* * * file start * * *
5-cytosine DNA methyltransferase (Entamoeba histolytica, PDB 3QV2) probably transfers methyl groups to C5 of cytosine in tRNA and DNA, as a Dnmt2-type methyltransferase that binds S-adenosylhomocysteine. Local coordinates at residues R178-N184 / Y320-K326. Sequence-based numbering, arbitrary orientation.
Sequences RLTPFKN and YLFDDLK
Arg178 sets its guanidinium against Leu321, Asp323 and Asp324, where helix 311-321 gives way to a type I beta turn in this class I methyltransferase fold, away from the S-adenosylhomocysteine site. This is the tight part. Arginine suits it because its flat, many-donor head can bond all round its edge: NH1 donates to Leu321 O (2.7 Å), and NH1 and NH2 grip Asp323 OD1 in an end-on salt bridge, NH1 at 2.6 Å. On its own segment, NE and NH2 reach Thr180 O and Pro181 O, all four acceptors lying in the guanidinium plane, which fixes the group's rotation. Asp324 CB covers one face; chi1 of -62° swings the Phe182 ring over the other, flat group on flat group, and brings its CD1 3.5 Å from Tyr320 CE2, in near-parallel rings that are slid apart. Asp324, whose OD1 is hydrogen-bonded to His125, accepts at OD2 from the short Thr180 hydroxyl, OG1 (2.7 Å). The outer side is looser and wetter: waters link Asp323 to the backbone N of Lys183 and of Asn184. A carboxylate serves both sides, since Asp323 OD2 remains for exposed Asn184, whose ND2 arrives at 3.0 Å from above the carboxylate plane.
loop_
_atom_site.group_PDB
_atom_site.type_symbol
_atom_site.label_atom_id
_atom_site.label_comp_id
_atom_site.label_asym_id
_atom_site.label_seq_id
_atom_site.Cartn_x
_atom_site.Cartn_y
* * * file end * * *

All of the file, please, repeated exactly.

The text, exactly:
5-cytosine DNA methyltransferase (Entamoeba histolytica, PDB 3QV2) probably transfers methyl groups to C5 of cytosine in tRNA and DNA, as a Dnmt2-type methyltransferase that binds S-adenosylhomocysteine. Local coordinates at residues R178-N184 / Y320-K326. Sequence-based numbering, arbitrary orientation.
Sequences RLTPFKN and YLFDDLK
Arg178 sets its guanidinium against Leu321, Asp323 and Asp324, where helix 311-321 gives way to a type I beta turn in this class I methyltransferase fold, away from the S-adenosylhomocysteine site. This is the tight part. Arginine suits it because its flat, many-donor head can bond all round its edge: NH1 donates to Leu321 O (2.7 Å), and NH1 and NH2 grip Asp323 OD1 in an end-on salt bridge, NH1 at 2.6 Å. On its own segment, NE and NH2 reach Thr180 O and Pro181 O, all four acceptors lying in the guanidinium plane, which fixes the group's rotation. Asp324 CB covers one face; chi1 of -62° swings the Phe182 ring over the other, flat group on flat group, and brings its CD1 3.5 Å from Tyr320 CE2, in near-parallel rings that are slid apart. Asp324, whose OD1 is hydrogen-bonded to His125, accepts at OD2 from the short Thr180 hydroxyl, OG1 (2.7 Å). The outer side is looser and wetter: waters link Asp323 to the backbone N of Lys183 and of Asn184. A carboxylate serves both sides, since Asp323 OD2 remains for exposed Asn184, whose ND2 arrives at 3.0 Å from above the carboxylate plane.
loop_
_atom_site.group_PDB
_atom_site.type_symbol
_atom_site.label_atom_id
_atom_site.label_comp_id
_atom_site.label_asym_id
_atom_site.label_seq_id
_atom_site.Cartn_x
_atom_site.Cartn_y